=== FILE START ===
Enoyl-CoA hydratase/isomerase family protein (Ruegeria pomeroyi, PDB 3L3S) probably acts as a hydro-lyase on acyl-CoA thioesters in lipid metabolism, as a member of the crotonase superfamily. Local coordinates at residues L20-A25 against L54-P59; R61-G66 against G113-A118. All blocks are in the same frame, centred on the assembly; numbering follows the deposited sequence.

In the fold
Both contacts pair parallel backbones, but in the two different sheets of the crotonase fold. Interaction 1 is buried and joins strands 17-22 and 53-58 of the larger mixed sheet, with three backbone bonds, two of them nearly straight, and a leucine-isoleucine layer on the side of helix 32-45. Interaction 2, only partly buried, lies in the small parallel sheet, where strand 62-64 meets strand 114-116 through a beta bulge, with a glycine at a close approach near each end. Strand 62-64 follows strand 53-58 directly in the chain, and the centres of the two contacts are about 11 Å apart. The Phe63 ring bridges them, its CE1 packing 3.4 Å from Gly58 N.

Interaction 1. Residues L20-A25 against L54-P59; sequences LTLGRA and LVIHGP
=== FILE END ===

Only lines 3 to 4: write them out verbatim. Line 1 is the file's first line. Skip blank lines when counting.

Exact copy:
Both contacts pair parallel backbones, but in the two different sheets of the crotonase fold. Interaction 1 is buried and joins strands 17-22 and 53-58 of the larger mixed sheet, with three backbone bonds, two of them nearly straight, and a leucine-isoleucine layer on the side of helix 32-45. Interaction 2, only partly buried, lies in the small parallel sheet, where strand 62-64 meets strand 114-116 through a beta bulge, with a glycine at a close approach near each end. Strand 62-64 follows strand 53-58 directly in the chain, and the centres of the two contacts are about 11 Å apart. The Phe63 ring bridges them, its CE1 packing 3.4 Å from Gly58 N.

Interaction 1. Residues L20-A25 against L54-P59; sequences LTLGRA and LVIHGP